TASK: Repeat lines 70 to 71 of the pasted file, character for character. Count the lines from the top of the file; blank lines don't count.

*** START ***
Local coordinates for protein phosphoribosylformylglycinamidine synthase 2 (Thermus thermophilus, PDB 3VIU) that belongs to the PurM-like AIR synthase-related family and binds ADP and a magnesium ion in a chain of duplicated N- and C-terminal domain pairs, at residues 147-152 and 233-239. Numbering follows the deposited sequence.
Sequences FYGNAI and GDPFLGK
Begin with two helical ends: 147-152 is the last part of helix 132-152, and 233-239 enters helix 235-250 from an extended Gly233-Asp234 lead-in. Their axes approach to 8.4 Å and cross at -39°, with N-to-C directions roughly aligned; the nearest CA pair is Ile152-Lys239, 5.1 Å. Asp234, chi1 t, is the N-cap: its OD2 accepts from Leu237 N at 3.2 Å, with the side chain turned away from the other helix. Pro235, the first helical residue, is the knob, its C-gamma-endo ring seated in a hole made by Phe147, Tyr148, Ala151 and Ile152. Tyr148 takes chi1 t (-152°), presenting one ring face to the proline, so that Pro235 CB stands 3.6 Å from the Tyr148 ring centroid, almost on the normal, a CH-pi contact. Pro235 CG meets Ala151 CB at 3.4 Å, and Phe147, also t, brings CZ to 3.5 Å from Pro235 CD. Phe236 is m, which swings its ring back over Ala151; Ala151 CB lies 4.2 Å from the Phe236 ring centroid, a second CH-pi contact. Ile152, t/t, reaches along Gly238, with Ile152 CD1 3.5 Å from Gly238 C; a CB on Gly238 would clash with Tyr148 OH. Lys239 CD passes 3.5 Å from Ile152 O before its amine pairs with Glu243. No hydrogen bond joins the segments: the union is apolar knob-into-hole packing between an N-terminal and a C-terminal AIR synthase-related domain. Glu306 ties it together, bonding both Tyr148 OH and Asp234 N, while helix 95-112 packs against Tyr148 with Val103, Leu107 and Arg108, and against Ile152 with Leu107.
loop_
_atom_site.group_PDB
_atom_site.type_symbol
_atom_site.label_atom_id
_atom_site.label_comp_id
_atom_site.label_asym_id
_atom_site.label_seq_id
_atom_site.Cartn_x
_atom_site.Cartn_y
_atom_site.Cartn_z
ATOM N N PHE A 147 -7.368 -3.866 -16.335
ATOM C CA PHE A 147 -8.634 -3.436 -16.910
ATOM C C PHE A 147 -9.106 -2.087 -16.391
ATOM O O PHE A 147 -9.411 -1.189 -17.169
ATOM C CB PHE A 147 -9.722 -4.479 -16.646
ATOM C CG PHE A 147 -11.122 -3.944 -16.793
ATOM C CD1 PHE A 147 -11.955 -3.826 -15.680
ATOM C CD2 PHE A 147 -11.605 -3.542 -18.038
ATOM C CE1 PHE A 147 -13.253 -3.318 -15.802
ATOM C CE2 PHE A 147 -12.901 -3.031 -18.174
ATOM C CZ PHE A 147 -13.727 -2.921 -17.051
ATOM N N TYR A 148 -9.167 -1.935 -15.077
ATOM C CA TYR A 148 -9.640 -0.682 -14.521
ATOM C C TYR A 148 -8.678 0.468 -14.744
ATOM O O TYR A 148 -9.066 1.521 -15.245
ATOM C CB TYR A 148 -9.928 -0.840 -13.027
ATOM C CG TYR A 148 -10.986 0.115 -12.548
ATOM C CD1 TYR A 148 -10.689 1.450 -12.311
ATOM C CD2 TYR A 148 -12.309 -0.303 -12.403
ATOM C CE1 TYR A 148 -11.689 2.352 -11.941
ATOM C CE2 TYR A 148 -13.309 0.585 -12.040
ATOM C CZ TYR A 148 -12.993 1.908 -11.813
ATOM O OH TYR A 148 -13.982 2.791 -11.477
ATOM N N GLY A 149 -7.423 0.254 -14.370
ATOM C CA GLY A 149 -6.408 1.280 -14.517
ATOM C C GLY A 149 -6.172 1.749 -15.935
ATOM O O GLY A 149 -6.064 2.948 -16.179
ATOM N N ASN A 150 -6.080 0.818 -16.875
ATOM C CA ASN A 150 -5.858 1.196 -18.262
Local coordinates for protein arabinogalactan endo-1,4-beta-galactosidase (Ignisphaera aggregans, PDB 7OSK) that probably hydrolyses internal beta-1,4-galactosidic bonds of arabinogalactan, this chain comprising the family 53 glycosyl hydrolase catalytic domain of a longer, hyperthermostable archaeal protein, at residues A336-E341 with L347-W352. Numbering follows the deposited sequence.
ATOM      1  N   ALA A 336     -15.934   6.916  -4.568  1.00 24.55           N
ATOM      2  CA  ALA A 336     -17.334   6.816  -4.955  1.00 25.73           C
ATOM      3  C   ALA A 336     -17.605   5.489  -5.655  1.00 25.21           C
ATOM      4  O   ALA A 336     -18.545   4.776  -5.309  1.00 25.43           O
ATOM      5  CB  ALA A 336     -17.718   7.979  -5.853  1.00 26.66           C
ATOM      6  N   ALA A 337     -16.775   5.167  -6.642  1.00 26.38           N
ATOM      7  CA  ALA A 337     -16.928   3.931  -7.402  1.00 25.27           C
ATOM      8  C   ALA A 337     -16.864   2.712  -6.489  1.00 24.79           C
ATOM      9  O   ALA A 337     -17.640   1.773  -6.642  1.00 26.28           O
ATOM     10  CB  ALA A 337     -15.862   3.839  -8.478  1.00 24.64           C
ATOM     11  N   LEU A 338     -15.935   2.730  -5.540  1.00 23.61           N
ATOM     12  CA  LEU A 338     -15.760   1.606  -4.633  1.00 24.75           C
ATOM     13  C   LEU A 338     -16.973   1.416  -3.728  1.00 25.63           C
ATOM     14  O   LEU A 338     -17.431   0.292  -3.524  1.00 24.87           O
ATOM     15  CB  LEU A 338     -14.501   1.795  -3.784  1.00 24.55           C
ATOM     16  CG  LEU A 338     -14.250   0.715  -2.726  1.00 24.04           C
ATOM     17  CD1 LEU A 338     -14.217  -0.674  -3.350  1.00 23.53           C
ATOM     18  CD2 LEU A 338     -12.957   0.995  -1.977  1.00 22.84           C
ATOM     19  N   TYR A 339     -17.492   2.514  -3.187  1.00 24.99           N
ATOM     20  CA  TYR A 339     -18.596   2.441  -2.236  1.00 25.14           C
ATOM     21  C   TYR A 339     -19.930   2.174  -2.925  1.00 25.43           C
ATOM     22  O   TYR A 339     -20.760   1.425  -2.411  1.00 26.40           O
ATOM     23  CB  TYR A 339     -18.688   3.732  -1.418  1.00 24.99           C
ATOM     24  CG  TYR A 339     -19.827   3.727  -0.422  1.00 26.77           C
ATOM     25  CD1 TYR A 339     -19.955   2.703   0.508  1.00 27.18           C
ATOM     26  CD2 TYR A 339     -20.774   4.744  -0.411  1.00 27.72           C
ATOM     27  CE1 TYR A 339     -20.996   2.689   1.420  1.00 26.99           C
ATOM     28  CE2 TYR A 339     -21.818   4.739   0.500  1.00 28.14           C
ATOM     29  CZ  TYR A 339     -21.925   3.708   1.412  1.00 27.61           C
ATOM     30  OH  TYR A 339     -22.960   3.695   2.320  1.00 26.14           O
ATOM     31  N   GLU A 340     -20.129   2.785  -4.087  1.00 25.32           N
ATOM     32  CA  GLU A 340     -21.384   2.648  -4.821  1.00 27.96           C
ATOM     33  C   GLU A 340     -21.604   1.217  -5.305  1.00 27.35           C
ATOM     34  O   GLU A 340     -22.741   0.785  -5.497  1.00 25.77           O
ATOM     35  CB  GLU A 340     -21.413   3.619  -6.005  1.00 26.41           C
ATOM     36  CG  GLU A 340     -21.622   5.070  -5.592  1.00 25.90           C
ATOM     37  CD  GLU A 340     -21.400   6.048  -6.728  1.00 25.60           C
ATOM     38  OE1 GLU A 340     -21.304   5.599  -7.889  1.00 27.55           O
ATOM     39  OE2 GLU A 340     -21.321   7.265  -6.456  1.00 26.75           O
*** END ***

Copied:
ATOM     27  CE1 TYR A 339     -20.996   2.689   1.420  1.00 26.99           C
ATOM     28  CE2 TYR A 339     -21.818   4.739   0.500  1.00 28.14           C